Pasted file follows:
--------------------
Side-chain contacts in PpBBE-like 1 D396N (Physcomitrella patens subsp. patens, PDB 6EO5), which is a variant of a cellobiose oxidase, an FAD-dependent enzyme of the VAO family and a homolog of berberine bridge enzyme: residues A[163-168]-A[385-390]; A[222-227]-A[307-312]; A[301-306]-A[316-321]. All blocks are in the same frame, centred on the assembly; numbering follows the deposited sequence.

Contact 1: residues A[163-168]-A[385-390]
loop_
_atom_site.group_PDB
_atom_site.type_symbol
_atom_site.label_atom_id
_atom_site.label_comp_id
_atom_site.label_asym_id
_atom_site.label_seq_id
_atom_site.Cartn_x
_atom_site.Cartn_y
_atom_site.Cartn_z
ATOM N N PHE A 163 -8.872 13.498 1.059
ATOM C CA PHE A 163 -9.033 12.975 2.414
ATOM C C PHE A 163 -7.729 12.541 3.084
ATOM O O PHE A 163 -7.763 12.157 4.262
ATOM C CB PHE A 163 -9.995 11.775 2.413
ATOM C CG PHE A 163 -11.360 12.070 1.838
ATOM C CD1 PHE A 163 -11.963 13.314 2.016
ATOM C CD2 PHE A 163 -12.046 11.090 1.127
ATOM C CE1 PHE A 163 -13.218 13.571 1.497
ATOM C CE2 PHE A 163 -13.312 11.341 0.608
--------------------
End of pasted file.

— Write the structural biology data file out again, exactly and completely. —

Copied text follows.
Side-chain contacts in PpBBE-like 1 D396N (Physcomitrella patens subsp. patens, PDB 6EO5), which is a variant of a cellobiose oxidase, an FAD-dependent enzyme of the VAO family and a homolog of berberine bridge enzyme: residues A[163-168]-A[385-390]; A[222-227]-A[307-312]; A[301-306]-A[316-321]. All blocks are in the same frame, centred on the assembly; numbering follows the deposited sequence.

Contact 1: residues A[163-168]-A[385-390]
loop_
_atom_site.group_PDB
_atom_site.type_symbol
_atom_site.label_atom_id
_atom_site.label_comp_id
_atom_site.label_asym_id
_atom_site.label_seq_id
_atom_site.Cartn_x
_atom_site.Cartn_y
_atom_site.Cartn_z
ATOM N N PHE A 163 -8.872 13.498 1.059
ATOM C CA PHE A 163 -9.033 12.975 2.414
ATOM C C PHE A 163 -7.729 12.541 3.084
ATOM O O PHE A 163 -7.763 12.157 4.262
ATOM C CB PHE A 163 -9.995 11.775 2.413
ATOM C CG PHE A 163 -11.360 12.070 1.838
ATOM C CD1 PHE A 163 -11.963 13.314 2.016
ATOM C CD2 PHE A 163 -12.046 11.090 1.127
ATOM C CE1 PHE A 163 -13.218 13.571 1.497
ATOM C CE2 PHE A 163 -13.312 11.341 0.608